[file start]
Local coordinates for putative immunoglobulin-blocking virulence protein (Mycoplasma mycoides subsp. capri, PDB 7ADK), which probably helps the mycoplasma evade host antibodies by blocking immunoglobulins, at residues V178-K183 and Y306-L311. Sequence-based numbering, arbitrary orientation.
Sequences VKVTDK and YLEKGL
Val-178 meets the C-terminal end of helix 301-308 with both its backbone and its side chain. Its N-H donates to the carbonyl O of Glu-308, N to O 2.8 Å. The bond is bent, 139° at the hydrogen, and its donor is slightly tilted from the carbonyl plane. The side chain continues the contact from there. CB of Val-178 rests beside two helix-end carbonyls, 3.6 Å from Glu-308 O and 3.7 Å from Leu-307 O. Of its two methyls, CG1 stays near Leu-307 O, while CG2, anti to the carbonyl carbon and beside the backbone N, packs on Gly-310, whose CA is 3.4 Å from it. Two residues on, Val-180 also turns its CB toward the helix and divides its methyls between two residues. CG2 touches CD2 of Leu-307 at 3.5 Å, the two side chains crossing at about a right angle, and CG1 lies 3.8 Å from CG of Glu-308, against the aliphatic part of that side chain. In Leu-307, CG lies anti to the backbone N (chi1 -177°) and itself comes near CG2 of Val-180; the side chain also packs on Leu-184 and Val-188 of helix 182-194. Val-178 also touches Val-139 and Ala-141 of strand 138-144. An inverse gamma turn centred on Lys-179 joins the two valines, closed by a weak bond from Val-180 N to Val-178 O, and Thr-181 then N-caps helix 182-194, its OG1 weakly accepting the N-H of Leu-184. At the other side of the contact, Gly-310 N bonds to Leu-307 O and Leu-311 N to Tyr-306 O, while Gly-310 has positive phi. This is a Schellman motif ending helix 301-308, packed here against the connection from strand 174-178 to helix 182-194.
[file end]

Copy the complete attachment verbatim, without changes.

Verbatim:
Local coordinates for putative immunoglobulin-blocking virulence protein (Mycoplasma mycoides subsp. capri, PDB 7ADK), which probably helps the mycoplasma evade host antibodies by blocking immunoglobulins, at residues V178-K183 and Y306-L311. Sequence-based numbering, arbitrary orientation.
Sequences VKVTDK and YLEKGL
Val-178 meets the C-terminal end of helix 301-308 with both its backbone and its side chain. Its N-H donates to the carbonyl O of Glu-308, N to O 2.8 Å. The bond is bent, 139° at the hydrogen, and its donor is slightly tilted from the carbonyl plane. The side chain continues the contact from there. CB of Val-178 rests beside two helix-end carbonyls, 3.6 Å from Glu-308 O and 3.7 Å from Leu-307 O. Of its two methyls, CG1 stays near Leu-307 O, while CG2, anti to the carbonyl carbon and beside the backbone N, packs on Gly-310, whose CA is 3.4 Å from it. Two residues on, Val-180 also turns its CB toward the helix and divides its methyls between two residues. CG2 touches CD2 of Leu-307 at 3.5 Å, the two side chains crossing at about a right angle, and CG1 lies 3.8 Å from CG of Glu-308, against the aliphatic part of that side chain. In Leu-307, CG lies anti to the backbone N (chi1 -177°) and itself comes near CG2 of Val-180; the side chain also packs on Leu-184 and Val-188 of helix 182-194. Val-178 also touches Val-139 and Ala-141 of strand 138-144. An inverse gamma turn centred on Lys-179 joins the two valines, closed by a weak bond from Val-180 N to Val-178 O, and Thr-181 then N-caps helix 182-194, its OG1 weakly accepting the N-H of Leu-184. At the other side of the contact, Gly-310 N bonds to Leu-307 O and Leu-311 N to Tyr-306 O, while Gly-310 has positive phi. This is a Schellman motif ending helix 301-308, packed here against the connection from strand 174-178 to helix 182-194.